This house in the forground appears to be on Northern Avenue, the houses beyond, in order of increasing distance are on Algar Place (where our prefab was) and then Algar Drive.

In the distance are some brick built council houses, these are on Arbourthorne Road at the other side of Arbourthorne Playing Fields.

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The house in this picture has been ripped clean in two across its width

Both the bedrooms have completely gone but the reast of the house is still standing.

The back bedroom appears to have toppled into the kitchen but the front room is still divided from the living room.

Those 2 small black grills above the doors were heating and ventilation grills and were above the doors to both bedrooms. The dividing wall between these rooms has also gone.

This house in the forground appears to be on Northern Avenue, the houses beyond, in order of increasing distance are on Algar Place (where our prefab was) and then Algar Drive.

In the distance are some brick built council houses, these are on Arbourthorne Road at the other side of Arbourthorne Playing Fields.

This picture was taken from Northern Avenue and may well have taken the image in the previous post.

This particular picture appeared in The Star and showed that the BBC (and the ITV as well) were there ti film it.

Not only did it appear on Panorama but also on the local news "Scene at 6:30"

My friend Billy Twig got on TV with Mike Scott and Bill Grundy and was interviewed even though their prefab, next door to us, had suffered minimal damage (broken windows)

Interestingly that camera is pointing down towards Algar Place almost directly at our prefab.

That bloke walking past in the cloth cap is "Pilk" (Bernard Pilkington) a well known Arbourthorne character who was a neighbour of ours when we moved up onto Eastern Avenue.

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Also taken from The Star of the time.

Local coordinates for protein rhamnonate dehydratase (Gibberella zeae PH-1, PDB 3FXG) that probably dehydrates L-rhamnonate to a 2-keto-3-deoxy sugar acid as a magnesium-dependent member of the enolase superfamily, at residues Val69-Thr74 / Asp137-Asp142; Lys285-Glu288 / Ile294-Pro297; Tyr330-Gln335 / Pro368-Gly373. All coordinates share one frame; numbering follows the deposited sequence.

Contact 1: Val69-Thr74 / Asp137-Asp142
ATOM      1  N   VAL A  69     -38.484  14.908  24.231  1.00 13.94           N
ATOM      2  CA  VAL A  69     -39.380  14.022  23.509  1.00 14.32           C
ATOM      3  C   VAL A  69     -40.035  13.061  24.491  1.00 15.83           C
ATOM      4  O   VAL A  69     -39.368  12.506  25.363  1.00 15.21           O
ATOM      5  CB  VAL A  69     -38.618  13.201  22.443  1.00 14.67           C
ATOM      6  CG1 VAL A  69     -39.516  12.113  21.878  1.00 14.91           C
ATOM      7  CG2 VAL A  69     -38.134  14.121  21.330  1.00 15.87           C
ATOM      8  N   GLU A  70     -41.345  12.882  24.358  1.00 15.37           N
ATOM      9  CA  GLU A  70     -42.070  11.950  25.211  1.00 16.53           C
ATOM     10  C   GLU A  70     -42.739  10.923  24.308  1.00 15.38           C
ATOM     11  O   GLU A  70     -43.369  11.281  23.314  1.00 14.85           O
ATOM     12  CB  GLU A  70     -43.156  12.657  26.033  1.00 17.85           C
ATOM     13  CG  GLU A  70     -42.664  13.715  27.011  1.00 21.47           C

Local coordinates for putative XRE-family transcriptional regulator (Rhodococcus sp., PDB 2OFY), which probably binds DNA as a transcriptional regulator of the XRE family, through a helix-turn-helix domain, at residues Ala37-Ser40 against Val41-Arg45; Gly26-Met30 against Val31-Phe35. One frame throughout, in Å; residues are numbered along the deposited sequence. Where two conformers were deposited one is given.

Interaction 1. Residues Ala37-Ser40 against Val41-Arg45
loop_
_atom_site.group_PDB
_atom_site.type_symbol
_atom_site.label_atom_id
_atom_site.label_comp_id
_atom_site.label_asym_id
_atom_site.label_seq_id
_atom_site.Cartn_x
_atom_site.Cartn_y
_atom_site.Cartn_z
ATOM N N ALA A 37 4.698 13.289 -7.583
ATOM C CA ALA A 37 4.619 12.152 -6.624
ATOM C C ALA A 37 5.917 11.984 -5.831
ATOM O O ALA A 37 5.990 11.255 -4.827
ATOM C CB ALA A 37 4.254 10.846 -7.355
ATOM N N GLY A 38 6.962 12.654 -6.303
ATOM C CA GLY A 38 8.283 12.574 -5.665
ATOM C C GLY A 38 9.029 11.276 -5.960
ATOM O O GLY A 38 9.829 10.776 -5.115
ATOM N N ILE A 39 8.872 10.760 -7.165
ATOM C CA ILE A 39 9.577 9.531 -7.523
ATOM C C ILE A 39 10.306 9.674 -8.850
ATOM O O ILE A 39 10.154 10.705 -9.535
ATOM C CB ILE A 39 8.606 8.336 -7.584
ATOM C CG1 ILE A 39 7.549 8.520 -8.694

The picture shows the Lord Mayor, Alderman J.W. Sterland with Alderman (Alderwoman?) Mrs. Grace Tebbutt, leader of the City Council and George Brown, deputy leader of the council controling labour Party inspecting damage to the prefabs in the immediate aftermath of the gale.

The prefab they are inspecting has suffered a similar amount of damage to the one on post #57

The picture is taken from what was the front bedroom with the City dignitaries in the living room.

At the top right is the bedroom ventilation grill above what would have been the doorway from the bedroom to the living room and apart from that bit of overhanging debris the internal wall between the 2 rooms has gone.

This time we can clearly see the door into the kitchen with a tall fancy glass window either side of it before we get to the fireplace and mantlepiece. As the roof has completely gone notice the chimney flue pipe protruding above the house directly above the fireplace and without the chimney stack.

The rest of the living room has completely gone as behind the councillors we can see the bedroom end, still apparently intact, of the next prefab up the street.

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I lived in a prefab up foxhill at the time of the great gale ended up with half a bus shelter on the roof

the most frightning night of my life '

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I lived in a prefab up foxhill at the time of the great gale ended up with half a bus shelter on the roof

the most frightning night of my life '

So were the prefabs at foxhill flat roofed like those on the Arbourthorne or slightly pitched like those on Skye Edge?

Both types can be seen in the previous BBC pictures